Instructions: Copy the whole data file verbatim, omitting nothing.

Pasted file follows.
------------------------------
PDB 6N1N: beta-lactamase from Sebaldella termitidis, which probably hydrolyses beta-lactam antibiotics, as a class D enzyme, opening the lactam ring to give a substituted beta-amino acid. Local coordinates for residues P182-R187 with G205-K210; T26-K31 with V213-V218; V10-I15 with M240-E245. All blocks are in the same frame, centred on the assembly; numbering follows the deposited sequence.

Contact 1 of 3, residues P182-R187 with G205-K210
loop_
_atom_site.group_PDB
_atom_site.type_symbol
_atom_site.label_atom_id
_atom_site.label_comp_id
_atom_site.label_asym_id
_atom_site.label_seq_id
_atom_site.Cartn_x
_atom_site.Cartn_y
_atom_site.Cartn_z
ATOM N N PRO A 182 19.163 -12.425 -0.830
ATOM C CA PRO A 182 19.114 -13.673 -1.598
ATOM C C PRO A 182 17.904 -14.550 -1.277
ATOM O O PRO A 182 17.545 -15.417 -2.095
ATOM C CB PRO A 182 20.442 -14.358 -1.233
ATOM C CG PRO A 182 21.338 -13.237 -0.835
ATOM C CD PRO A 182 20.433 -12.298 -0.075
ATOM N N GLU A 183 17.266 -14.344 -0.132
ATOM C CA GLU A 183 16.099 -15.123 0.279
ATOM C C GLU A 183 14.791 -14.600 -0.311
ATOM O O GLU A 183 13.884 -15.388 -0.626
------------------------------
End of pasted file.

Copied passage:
PDB 6N1N: beta-lactamase from Sebaldella termitidis, which probably hydrolyses beta-lactam antibiotics, as a class D enzyme, opening the lactam ring to give a substituted beta-amino acid. Local coordinates for residues P182-R187 with G205-K210; T26-K31 with V213-V218; V10-I15 with M240-E245. All blocks are in the same frame, centred on the assembly; numbering follows the deposited sequence.

Contact 1 of 3, residues P182-R187 with G205-K210
loop_
_atom_site.group_PDB
_atom_site.type_symbol
_atom_site.label_atom_id
_atom_site.label_comp_id
_atom_site.label_asym_id
_atom_site.label_seq_id
_atom_site.Cartn_x
_atom_site.Cartn_y
_atom_site.Cartn_z
ATOM N N PRO A 182 19.163 -12.425 -0.830
ATOM C CA PRO A 182 19.114 -13.673 -1.598
ATOM C C PRO A 182 17.904 -14.550 -1.277
ATOM O O PRO A 182 17.545 -15.417 -2.095
ATOM C CB PRO A 182 20.442 -14.358 -1.233
ATOM C CG PRO A 182 21.338 -13.237 -0.835
ATOM C CD PRO A 182 20.433 -12.298 -0.075
ATOM N N GLU A 183 17.266 -14.344 -0.132
ATOM C CA GLU A 183 16.099 -15.123 0.279
ATOM C C GLU A 183 14.791 -14.600 -0.311
ATOM O O GLU A 183 13.884 -15.388 -0.626